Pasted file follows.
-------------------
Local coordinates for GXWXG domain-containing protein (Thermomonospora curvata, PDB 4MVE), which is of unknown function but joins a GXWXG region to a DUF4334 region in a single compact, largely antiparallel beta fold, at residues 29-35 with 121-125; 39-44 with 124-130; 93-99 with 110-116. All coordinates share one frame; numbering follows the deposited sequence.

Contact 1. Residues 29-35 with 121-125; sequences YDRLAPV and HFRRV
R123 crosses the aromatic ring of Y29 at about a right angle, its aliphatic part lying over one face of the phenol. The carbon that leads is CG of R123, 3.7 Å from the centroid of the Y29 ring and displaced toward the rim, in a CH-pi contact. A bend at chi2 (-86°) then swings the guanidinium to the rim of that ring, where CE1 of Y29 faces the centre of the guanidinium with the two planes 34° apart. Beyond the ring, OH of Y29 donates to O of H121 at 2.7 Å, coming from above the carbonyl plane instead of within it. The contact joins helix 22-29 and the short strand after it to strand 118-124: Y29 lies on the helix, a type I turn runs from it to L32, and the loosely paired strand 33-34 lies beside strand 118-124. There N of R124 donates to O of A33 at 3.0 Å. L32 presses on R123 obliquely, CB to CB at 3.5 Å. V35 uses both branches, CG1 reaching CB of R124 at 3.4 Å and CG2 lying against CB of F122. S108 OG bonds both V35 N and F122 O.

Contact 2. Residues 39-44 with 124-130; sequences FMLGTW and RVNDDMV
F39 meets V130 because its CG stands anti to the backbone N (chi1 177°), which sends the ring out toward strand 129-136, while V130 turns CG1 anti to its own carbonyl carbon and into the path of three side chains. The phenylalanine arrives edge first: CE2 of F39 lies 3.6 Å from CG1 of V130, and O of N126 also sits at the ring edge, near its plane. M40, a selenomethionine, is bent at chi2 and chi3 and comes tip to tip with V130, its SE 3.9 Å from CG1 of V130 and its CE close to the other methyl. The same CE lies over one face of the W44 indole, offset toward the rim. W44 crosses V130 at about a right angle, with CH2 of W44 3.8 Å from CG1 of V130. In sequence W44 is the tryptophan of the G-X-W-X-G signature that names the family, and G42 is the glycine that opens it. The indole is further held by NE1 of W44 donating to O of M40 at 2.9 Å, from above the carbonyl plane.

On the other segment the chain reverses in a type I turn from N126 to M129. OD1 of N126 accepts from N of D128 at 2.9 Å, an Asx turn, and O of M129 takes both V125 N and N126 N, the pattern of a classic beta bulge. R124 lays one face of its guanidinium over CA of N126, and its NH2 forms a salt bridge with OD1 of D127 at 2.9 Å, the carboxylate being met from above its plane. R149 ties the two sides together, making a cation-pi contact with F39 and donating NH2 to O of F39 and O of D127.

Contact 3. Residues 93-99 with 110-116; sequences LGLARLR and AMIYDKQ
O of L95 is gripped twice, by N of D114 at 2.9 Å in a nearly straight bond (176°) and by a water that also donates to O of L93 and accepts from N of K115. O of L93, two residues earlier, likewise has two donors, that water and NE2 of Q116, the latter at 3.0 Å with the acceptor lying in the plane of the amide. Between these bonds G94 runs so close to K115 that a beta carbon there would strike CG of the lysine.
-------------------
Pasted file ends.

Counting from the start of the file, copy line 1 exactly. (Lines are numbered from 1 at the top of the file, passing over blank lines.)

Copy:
Local coordinates for GXWXG domain-containing protein (Thermomonospora curvata, PDB 4MVE), which is of unknown function but joins a GXWXG region to a DUF4334 region in a single compact, largely antiparallel beta fold, at residues 29-35 with 121-125; 39-44 with 124-130; 93-99 with 110-116. All coordinates share one frame; numbering follows the deposited sequence.